Informatics 1: Object Oriented Programming

Welcome to the home page of Inf1OP. Here you will find all the information you need about the course.


Lecturer: Professor Perdita Stevens
TA: tba

News and change log

this page is gradually being updated for 2016; many things tba

Course Description

This course presents a conceptual and practical introduction to imperative and object oriented programming, exemplified by Java. As well as providing a grounding in the use of Java, the course will cover general principles of programming in an imperative object oriented paradigm. The course should enable you to develop programs that support experimentation, simulation and exploration in other parts of the Informatics curriculum (e.g. the capacity to implement, test and observe a particular algorithm).

Introductory video (made a few years ago — in particular it talks about the labs being in Appleton Tower, whereas right now they're at Forrest Hill — but still a useful introduction to the course).


There will only be one Inf1OP Lecture per week, at 14.10 until 15.00 on Mondays, in Lecture Theatre 4, Appleton Tower. The first lecture will be on Monday 11th January 2016.

Details of weekly topics, and slides, tba. In case it's useful in the meantime, here ar last year's lab exercises.


Tutorials will start in Week 2. You must attend every week.

Scheduled labs

Allocation to lab groups (link tba)

Clicking the link above, you will see that you have been allocated to a two-hour scheduled lab. Scheduled labs take place in the Drill Hall, Forrest Hill. If you want to move to a different group, please ask the ITO. You may, in fact, attend any lab where there is space, e.g. if you need extra time or can't make one particular session. However, if there were ever more people than seats, those not allocated to the lab would be asked to leave.

Provided you are making good progress, you may choose to work elsewhere, e.g. at home, rather than attending your scheduled lab. However, in the scheduled labs, help from demonstrators is available. If your progress gives cause for concern, you will be asked to sign in with the demonstrator in your scheduled lab, who can help you catch up. See under tutorials concerning the status of lab exercises: in brief, very strong students who already know the examinable material of this course may wish to omit them; everyone else should do them.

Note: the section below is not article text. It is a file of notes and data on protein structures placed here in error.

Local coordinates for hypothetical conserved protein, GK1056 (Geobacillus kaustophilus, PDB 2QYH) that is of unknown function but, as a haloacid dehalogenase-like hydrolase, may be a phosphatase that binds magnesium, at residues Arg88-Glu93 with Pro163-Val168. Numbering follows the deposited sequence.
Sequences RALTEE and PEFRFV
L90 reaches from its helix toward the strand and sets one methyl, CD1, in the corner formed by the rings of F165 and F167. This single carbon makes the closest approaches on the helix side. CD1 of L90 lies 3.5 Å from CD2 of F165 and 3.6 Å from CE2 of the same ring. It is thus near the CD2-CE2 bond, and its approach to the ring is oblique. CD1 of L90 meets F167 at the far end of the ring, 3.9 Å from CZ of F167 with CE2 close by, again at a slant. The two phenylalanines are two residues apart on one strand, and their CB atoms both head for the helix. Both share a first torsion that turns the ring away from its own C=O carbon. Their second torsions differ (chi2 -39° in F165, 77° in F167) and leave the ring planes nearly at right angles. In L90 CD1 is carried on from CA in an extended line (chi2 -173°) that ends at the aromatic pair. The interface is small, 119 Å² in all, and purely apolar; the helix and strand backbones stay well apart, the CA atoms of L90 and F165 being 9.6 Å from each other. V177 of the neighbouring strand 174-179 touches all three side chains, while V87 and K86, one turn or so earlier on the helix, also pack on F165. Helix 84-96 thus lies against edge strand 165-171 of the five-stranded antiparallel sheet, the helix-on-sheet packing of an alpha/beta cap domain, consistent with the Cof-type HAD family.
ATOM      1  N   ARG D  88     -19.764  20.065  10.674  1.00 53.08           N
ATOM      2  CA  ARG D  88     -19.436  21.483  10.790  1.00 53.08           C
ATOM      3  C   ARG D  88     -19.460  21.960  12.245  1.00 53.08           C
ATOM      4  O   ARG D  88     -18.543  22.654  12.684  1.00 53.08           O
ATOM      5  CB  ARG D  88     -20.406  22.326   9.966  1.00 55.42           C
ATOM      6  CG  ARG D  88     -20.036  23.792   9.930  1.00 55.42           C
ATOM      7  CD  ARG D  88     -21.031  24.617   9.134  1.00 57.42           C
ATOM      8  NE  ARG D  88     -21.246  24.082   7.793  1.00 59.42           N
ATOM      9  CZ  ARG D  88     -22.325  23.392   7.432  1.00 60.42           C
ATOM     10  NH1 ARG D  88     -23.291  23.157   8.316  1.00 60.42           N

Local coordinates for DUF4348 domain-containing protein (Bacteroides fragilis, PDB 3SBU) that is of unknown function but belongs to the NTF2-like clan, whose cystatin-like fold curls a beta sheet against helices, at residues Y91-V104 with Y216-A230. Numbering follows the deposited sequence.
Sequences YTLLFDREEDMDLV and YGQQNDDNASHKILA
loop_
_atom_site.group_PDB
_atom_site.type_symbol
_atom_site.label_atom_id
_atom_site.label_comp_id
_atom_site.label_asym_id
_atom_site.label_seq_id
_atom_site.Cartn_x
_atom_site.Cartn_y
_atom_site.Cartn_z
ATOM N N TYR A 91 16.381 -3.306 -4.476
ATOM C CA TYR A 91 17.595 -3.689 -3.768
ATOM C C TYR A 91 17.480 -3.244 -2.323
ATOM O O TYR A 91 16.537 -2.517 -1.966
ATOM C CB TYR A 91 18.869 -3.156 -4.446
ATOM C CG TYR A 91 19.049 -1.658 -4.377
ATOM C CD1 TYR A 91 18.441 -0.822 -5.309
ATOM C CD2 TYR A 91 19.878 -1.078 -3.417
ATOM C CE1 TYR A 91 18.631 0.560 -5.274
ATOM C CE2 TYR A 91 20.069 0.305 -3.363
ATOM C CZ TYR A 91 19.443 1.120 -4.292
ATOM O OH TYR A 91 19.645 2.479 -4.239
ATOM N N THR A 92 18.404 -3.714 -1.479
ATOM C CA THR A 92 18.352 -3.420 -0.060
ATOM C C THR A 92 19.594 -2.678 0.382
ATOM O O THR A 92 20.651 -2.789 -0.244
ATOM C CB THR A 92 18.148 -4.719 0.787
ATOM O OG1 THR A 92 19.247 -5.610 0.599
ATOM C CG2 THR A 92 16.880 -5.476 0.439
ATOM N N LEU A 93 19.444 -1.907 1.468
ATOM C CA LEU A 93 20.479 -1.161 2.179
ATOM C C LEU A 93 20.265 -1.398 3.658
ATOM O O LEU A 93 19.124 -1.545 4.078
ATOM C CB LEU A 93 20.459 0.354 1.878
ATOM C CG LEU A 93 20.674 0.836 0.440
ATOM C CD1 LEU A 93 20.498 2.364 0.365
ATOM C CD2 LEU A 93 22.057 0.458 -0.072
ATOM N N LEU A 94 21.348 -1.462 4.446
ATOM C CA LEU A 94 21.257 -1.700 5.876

The Fundamental labs cover the core course material. Some (less developed) Advanced labs are also provided, as a suggested ingredient for Individual Learning Plans of stronger students - see below on tutorials.

Progress reporting

So that we can check that you are staying engaged with the course, and offer help if needed, you must, please, fill in the progress form (link tba) every Friday/Saturday from week 2 to week 10 inclusive. If you have been unable to attend a tutorial, say so on there; there is no need to mail separately.


The course is assessed by an open-book Programming Exam. See the first and last lectures for more information on this. Be aware in particular that a file you submit will only get marks if it compiles without error and passes the basic JUnit tests provided.

There will be a mock exam, done on the same machines and under the same conditions as the real exam, in week 10. This is not for credit, but you are very strongly advised to attend.

Past papers are available on the university's site; files needed to do them, such as the provided JUnit tests, are here. For a few recent papers, an automarking service is available. (to be added)

Put file:///group/examreadonly/index-java.html into your browser on a DICE machine to see the information you'll have access to from your browser in the exam; you may also take in any books, papers etc. you like, but nothing electronic except USB sticks, which can be read but not written.





The recommended book for the course is The Java Tutorial: A Short Course on the Basics, Addison-Wesley. This contains far more than is needed for this course, and would be a good resource for the rest of an Informatics degree, too. If you expect to go beyond the basic syllabus of this course, this book is strongly recommended. It is available in the library both on paper and electronically.

Book choice is very personal, however, and you may use any book you like, or none. The library has many, both on paper and electronically.


Some of the lectures are supplemented by additional video segments, linked in the schedule above. These are part of the course material. Let me know if you have any technical difficulty watching them.

Additionally, videos of the ordinary in-person lectures should be available shortly after each one here (as are videos of some previous years' lectures). You may find these useful for revision or if you have to miss a lecture. In my experience the recordings fairly often fail to appear for technical reasons, though, so I don't recommend relying on them instead of coming to lectures.

This page is maintained by Perdita Stevens (

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